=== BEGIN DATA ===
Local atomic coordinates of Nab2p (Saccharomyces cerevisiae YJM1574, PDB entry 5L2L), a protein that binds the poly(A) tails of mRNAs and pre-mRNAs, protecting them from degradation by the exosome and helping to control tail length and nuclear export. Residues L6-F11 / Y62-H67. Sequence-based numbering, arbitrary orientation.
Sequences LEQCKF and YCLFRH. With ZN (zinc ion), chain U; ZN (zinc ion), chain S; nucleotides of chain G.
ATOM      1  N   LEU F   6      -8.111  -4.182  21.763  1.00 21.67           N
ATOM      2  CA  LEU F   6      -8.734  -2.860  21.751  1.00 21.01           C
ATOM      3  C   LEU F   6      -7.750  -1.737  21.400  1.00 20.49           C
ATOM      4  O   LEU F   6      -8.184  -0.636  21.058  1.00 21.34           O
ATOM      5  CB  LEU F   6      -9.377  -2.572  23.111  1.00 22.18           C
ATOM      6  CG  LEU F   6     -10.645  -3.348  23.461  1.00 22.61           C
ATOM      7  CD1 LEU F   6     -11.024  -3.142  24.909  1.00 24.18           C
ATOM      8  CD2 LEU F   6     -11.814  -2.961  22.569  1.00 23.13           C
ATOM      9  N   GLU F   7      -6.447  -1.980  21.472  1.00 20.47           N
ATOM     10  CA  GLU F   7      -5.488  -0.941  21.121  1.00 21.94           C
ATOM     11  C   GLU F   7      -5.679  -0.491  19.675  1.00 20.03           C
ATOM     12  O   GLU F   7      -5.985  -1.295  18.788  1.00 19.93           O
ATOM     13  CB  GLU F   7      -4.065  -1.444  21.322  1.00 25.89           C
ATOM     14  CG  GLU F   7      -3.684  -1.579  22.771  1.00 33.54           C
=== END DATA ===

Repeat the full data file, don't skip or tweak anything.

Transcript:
Local atomic coordinates of Nab2p (Saccharomyces cerevisiae YJM1574, PDB entry 5L2L), a protein that binds the poly(A) tails of mRNAs and pre-mRNAs, protecting them from degradation by the exosome and helping to control tail length and nuclear export. Residues L6-F11 / Y62-H67. Sequence-based numbering, arbitrary orientation.
Sequences LEQCKF and YCLFRH. With ZN (zinc ion), chain U; ZN (zinc ion), chain S; nucleotides of chain G.
ATOM      1  N   LEU F   6      -8.111  -4.182  21.763  1.00 21.67           N
ATOM      2  CA  LEU F   6      -8.734  -2.860  21.751  1.00 21.01           C
ATOM      3  C   LEU F   6      -7.750  -1.737  21.400  1.00 20.49           C
ATOM      4  O   LEU F   6      -8.184  -0.636  21.058  1.00 21.34           O
ATOM      5  CB  LEU F   6      -9.377  -2.572  23.111  1.00 22.18           C
ATOM      6  CG  LEU F   6     -10.645  -3.348  23.461  1.00 22.61           C
ATOM      7  CD1 LEU F   6     -11.024  -3.142  24.909  1.00 24.18           C
ATOM      8  CD2 LEU F   6     -11.814  -2.961  22.569  1.00 23.13           C
ATOM      9  N   GLU F   7      -6.447  -1.980  21.472  1.00 20.47           N
ATOM     10  CA  GLU F   7      -5.488  -0.941  21.121  1.00 21.94           C
ATOM     11  C   GLU F   7      -5.679  -0.491  19.675  1.00 20.03           C
ATOM     12  O   GLU F   7      -5.985  -1.295  18.788  1.00 19.93           O
ATOM     13  CB  GLU F   7      -4.065  -1.444  21.322  1.00 25.89           C
ATOM     14  CG  GLU F   7      -3.684  -1.579  22.771  1.00 33.54           C